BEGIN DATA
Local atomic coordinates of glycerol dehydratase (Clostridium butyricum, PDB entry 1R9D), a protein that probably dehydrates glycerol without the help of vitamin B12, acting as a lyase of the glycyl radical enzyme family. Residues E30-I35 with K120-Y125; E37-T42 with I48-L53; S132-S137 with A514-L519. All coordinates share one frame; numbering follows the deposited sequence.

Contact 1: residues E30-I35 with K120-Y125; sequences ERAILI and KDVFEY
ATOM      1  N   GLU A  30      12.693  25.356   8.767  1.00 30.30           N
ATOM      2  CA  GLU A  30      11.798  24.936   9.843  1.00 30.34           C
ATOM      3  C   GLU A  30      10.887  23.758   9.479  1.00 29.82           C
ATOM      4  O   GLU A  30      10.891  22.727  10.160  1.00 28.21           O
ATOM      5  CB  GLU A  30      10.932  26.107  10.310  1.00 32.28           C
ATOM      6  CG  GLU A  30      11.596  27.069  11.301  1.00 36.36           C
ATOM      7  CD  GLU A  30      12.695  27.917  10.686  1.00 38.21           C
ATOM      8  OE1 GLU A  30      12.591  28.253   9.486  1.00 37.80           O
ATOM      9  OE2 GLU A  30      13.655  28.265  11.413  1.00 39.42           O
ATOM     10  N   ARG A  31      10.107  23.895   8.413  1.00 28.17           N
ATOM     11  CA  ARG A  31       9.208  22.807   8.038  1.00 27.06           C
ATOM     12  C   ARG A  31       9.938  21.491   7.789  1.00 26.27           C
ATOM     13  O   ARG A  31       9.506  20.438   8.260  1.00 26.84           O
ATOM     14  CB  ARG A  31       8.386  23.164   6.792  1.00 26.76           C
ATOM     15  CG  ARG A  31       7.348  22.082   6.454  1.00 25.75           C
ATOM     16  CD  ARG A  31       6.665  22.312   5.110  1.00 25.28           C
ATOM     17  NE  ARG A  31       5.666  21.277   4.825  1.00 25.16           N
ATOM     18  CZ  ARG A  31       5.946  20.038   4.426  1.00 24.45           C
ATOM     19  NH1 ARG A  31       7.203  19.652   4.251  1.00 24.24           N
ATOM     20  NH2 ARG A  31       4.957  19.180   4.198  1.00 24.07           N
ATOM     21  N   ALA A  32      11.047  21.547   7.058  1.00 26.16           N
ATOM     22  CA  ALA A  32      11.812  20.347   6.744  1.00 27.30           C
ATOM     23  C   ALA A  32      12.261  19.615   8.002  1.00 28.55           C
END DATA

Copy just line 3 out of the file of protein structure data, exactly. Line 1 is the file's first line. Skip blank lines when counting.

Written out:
ATOM      1  N   GLU A  30      12.693  25.356   8.767  1.00 30.30           N